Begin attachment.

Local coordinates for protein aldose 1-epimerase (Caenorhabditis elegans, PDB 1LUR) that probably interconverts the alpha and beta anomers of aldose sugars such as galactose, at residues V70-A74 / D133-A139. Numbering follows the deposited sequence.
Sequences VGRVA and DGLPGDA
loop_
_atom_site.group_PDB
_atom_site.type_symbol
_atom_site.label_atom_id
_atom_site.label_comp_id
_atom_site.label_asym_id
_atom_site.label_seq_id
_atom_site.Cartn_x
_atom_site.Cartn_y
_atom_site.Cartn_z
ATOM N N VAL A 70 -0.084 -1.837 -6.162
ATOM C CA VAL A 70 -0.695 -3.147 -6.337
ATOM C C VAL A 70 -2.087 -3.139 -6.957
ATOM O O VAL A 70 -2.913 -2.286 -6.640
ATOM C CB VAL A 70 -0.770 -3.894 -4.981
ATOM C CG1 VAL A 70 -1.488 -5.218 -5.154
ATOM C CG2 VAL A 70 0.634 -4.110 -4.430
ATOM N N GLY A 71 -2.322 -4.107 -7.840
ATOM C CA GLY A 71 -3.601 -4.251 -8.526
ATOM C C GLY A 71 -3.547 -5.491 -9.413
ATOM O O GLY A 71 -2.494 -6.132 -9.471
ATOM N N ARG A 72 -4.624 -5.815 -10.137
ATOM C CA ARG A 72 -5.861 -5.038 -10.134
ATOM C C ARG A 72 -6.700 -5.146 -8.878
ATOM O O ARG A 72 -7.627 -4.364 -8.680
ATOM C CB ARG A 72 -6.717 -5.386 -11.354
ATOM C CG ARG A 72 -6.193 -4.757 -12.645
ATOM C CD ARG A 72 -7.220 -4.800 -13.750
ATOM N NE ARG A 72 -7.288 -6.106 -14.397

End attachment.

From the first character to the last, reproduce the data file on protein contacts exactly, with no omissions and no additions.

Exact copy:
Local coordinates for protein aldose 1-epimerase (Caenorhabditis elegans, PDB 1LUR) that probably interconverts the alpha and beta anomers of aldose sugars such as galactose, at residues V70-A74 / D133-A139. Numbering follows the deposited sequence.
Sequences VGRVA and DGLPGDA
loop_
_atom_site.group_PDB
_atom_site.type_symbol
_atom_site.label_atom_id
_atom_site.label_comp_id
_atom_site.label_asym_id
_atom_site.label_seq_id
_atom_site.Cartn_x
_atom_site.Cartn_y
_atom_site.Cartn_z
ATOM N N VAL A 70 -0.084 -1.837 -6.162
ATOM C CA VAL A 70 -0.695 -3.147 -6.337
ATOM C C VAL A 70 -2.087 -3.139 -6.957
ATOM O O VAL A 70 -2.913 -2.286 -6.640
ATOM C CB VAL A 70 -0.770 -3.894 -4.981
ATOM C CG1 VAL A 70 -1.488 -5.218 -5.154
ATOM C CG2 VAL A 70 0.634 -4.110 -4.430
ATOM N N GLY A 71 -2.322 -4.107 -7.840
ATOM C CA GLY A 71 -3.601 -4.251 -8.526
ATOM C C GLY A 71 -3.547 -5.491 -9.413
ATOM O O GLY A 71 -2.494 -6.132 -9.471
ATOM N N ARG A 72 -4.624 -5.815 -10.137
ATOM C CA ARG A 72 -5.861 -5.038 -10.134
ATOM C C ARG A 72 -6.700 -5.146 -8.878
ATOM O O ARG A 72 -7.627 -4.364 -8.680
ATOM C CB ARG A 72 -6.717 -5.386 -11.354
ATOM C CG ARG A 72 -6.193 -4.757 -12.645
ATOM C CD ARG A 72 -7.220 -4.800 -13.750
ATOM N NE ARG A 72 -7.288 -6.106 -14.397